Physicians and hospitals pay hundreds of millions of dollars each year in malpractice insurance premiums. In return, when someone files a lawsuit against them, the insurance companies make sure they immediately provide the highest caliber defense attorneys available. Within hours of their insured being accused of medical malpractice, an insurance company retains a fleet of high-powered attorneys.
These attorneys are ferocious. Most have a “take no prisoners” mentality. Insurance companies hire these defense attorneys because of their reputation for winning. The better their track record, the more chance insurance companies will hire them again.
One of your first concerns as the loved one of a patient who died because of medical malpractice is the statute of limitations period. Each state sets its own time period to file a wrongful death/survivors’ action. If you miss that period even by a day, you’ll lose your rights to a claim for medical malpractice.
Most plaintiffs’ attorneys won’t charge any fee for an initial office visit. They only receive their fees if they win your case in trial or settle it after filing a lawsuit. It’s a good idea to talk to several attorneys before deciding on one you think will best serve your interests. You want to feel comfortable with the attorney you choose.
It may take months, or even years before a wrongful death case is resolved. During that time, you want to feel comfortable knowing you can pick up the phone and speak with your attorney, and not be patronized by a paralegal or secretary. You also have to be realistic. If you retained an experienced and successful attorney, he or she will have many other cases going at the same time. It may take a day or two for the attorney to get back to you.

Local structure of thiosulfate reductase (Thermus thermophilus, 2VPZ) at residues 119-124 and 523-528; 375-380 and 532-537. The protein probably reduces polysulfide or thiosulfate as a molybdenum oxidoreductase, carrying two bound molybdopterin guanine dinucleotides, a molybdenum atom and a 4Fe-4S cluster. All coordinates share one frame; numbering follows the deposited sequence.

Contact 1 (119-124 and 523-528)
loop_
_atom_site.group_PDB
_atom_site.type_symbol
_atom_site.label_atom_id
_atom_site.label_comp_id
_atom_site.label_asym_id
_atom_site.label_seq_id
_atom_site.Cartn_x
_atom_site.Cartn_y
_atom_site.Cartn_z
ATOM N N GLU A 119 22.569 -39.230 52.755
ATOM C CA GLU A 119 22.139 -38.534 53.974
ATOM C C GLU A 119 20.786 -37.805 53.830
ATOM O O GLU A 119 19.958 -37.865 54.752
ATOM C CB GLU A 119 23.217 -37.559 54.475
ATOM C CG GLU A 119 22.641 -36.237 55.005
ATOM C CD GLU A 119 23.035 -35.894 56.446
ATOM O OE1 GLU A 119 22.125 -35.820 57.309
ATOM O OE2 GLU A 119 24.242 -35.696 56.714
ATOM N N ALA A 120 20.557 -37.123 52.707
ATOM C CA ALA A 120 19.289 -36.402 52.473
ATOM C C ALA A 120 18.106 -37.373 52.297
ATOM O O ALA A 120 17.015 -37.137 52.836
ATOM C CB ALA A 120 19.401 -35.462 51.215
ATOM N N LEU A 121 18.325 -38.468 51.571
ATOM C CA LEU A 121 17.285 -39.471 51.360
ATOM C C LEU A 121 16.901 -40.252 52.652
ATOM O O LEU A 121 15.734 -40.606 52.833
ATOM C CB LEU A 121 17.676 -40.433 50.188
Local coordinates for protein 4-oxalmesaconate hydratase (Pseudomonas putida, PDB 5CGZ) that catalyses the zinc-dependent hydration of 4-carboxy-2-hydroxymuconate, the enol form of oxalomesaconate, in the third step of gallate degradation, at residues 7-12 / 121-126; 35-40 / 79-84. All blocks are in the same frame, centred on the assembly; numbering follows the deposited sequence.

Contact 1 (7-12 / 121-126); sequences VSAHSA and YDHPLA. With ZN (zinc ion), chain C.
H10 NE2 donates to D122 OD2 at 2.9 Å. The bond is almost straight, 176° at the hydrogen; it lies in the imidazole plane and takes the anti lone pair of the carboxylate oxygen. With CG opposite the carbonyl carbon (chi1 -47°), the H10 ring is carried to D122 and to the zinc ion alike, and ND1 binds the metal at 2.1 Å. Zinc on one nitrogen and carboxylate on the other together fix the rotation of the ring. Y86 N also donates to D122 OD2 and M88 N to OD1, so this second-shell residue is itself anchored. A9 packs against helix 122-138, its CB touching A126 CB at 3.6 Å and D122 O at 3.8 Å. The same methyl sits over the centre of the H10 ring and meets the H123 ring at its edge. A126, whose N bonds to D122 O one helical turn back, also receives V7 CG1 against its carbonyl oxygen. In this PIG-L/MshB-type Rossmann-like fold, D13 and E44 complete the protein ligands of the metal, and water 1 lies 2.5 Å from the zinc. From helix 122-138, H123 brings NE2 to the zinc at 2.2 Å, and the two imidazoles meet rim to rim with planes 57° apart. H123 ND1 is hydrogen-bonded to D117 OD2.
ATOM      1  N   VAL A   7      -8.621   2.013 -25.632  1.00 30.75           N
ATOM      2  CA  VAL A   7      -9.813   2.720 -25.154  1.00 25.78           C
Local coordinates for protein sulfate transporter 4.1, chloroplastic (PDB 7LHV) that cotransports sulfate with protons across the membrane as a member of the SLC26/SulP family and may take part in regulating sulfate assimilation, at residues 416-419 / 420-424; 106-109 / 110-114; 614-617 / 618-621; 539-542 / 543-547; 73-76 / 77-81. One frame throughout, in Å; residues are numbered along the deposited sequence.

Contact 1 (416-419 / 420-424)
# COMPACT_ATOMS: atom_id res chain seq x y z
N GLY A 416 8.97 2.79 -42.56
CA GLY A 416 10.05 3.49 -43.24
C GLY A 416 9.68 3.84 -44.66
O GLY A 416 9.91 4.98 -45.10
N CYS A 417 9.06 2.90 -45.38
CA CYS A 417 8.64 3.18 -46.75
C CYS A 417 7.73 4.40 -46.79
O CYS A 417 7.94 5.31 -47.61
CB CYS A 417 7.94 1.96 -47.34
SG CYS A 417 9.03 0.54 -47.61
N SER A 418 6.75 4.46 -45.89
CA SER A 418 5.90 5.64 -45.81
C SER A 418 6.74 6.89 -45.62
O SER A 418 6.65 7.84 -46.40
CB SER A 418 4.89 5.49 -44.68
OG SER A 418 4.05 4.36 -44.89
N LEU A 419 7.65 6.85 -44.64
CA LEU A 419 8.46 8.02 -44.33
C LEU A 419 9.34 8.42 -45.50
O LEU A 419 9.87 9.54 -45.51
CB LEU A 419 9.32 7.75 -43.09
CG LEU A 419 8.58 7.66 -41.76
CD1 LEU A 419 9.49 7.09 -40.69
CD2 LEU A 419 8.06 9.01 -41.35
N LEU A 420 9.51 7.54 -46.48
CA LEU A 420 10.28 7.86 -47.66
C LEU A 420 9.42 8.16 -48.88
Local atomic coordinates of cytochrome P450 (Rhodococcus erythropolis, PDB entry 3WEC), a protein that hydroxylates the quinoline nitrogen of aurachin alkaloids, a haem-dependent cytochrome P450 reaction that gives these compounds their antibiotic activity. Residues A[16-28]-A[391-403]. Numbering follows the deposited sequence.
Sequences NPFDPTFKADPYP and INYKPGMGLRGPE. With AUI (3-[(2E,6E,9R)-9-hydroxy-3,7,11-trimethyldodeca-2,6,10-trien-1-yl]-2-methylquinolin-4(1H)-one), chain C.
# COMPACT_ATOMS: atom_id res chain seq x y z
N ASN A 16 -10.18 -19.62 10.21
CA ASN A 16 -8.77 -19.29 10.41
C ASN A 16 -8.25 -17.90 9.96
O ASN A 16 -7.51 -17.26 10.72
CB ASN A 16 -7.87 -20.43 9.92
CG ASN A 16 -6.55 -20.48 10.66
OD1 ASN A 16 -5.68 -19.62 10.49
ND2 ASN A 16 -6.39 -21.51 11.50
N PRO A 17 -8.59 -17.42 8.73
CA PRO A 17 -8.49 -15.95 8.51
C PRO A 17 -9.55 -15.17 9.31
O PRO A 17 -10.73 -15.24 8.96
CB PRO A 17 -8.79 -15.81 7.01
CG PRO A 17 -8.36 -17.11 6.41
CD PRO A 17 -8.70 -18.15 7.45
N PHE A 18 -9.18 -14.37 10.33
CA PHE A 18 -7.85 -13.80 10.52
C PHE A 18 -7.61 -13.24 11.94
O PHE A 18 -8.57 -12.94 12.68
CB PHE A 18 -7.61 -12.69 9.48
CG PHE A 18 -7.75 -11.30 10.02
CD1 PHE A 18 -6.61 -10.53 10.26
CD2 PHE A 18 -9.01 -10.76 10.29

Once you settle on an attorney and sign a retainer agreement, your attorney will promptly file a lawsuit. Filing a lawsuit first is standard practice. By filing suit, your attorney can take advantage of the vast array of pretrial discovery techniques provided under the law.
Pretrial discovery includes taking physicians’, nurses’, and hospital administrators’ depositions (recorded, sworn statements), subpoenaing medical records, and conducting additional extensive investigation meant to uncover the basis of the medical malpractice. Your attorney will leave no stone unturned.
Most malpractice attorneys are highly trained in the field of medicine. To be effective, they stay current with the latest in medical treatments and technologies. They study recent court decisions in medical malpractice lawsuits, attend continuing legal education courses, maintain professional relationships with physicians and hospital administrators, and more.
Blatant malpractice cases like physicians leaving sponges or surgical instruments inside the patient are rare. Thousands of less dramatic claims of malpractice dwarf those higher profile cases. Attorneys fight the great majority of medical malpractice claims in hardnosed pretrial confrontations and during the trial itself.
Although physicians and hospitals dislike settling malpractice claims, often after months or years of pretrial discovery, both sides settle cases at the eleventh hour “on the courtroom steps.”
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Visitor Questions on Medical Malpractice & Hospital Deaths